Retort#18 "Geezers have got to go"

Geezers have got to go
Geezers have got to go
Geezers have got to go
Geezers are simply in the way.

—The Rules (Van Kooten & De Bie), 1989 (roughly translated from Dutch)



There will always be some discrepancy between the documents produced through the bureaucratic paper mill of a municipality, and reality as experienced by the people targeted by the policy concerned. But the gap is rarely as wide as in the case of Amsterdam’s art and culture policy of the past few years. While the city continues to trumpet its identity as ‘creative laboratory’, and as the vibrant centre of all that is hip and liberal and artistic, the artists themselves are seriously concerned about the steady deterioration of the bedrock of the cultural landscape.[1] Facilities are being closed down, affordable places to live and work are becoming scarcer by the day, and networks are eroding because friends and colleagues decide to pursue their luck and career in another country. Every debate organised in the capital city on artists’ accommodation, studio policy, gentrification or the closure of exhibition space – and there are numerous such debates at present – is guaranteed to draw a full house, as some kind of collective therapy session for a decidedly depressed population of cultural workers.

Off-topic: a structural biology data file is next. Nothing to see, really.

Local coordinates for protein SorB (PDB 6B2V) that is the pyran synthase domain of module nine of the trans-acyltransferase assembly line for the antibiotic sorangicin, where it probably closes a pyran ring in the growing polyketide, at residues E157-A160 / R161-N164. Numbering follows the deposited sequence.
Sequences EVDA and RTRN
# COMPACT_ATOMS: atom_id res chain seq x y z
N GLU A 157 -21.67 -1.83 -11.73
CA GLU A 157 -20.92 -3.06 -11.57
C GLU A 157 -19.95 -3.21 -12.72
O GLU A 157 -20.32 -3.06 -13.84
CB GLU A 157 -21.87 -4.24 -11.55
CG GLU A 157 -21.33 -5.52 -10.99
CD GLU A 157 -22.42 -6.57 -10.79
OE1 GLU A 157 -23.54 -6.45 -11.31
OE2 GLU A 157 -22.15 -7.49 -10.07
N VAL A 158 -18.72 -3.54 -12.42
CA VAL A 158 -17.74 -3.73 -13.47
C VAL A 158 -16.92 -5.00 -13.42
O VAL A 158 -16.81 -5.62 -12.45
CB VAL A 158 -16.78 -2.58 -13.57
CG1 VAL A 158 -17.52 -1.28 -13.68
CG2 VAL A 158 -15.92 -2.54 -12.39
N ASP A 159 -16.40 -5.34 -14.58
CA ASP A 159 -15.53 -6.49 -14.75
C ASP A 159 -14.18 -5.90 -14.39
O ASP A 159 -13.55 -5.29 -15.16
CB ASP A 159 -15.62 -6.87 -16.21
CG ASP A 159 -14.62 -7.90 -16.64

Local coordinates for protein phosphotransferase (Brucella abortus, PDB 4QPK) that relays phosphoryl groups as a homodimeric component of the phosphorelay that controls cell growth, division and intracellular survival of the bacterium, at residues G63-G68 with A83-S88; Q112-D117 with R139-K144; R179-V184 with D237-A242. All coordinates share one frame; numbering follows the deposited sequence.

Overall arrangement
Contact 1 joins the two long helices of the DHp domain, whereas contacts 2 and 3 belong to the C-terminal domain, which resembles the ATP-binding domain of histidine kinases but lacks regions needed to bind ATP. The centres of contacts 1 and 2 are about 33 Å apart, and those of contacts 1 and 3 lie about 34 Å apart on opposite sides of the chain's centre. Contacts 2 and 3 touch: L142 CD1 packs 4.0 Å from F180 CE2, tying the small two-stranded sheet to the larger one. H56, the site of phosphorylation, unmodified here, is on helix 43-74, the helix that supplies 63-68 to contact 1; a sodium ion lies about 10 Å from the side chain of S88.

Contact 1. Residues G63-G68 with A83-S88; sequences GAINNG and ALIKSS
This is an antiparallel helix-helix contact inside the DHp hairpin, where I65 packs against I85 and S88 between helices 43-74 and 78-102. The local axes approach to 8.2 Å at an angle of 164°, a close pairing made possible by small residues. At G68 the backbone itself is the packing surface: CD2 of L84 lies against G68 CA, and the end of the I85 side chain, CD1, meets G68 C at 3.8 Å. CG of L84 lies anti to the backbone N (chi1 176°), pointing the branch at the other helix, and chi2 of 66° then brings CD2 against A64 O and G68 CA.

One of the issues that the city’s artists are most concerned about is the policy regarding studios and temporary creative incubator spaces or ‘broedplaatsen’ (‘breeding places’). For many artists, having affordable workspace is a fundamental condition for having a viable professional practice. But in a city where real estate prices continue to rise every day, affordable space is increasingly hard to come by, and that applies to studio space as well. Add to this the fact that rents for dwellings have also increased tremendously in recent years[2], and it is obvious that both young and older artists are in a very tough spot indeed. The Creative Incubator Policy (Broedplaatsenbeleid), through which vacant buildings are redeveloped as temporary multi-tenant studio buildings for ‘creatives’, cultural entrepeneurs and start-ups, goes some way to alleviating the need for studio space, but in a way that reminds one of how a soufflé must continue to rise, since the slightest cooling-off will result in an instant collapse. While the number of ‘creative incubators’ continues to grow, their operating periods are increasingly limited so that an ever-increasing number is needed just to keep the total amount of available surface area up to par. And the shorter the cycle of finding, building, managing and closing down an incubator, the more energy and capital goes to waste.[3] Additionally, there are major concerns about the effects of recent national and European housing law (Woningwet 2015) for the stock of studio space and how housing associations – who own and manage the vast majority of studios and studio dwellings in the city – will interpret and apply these rules.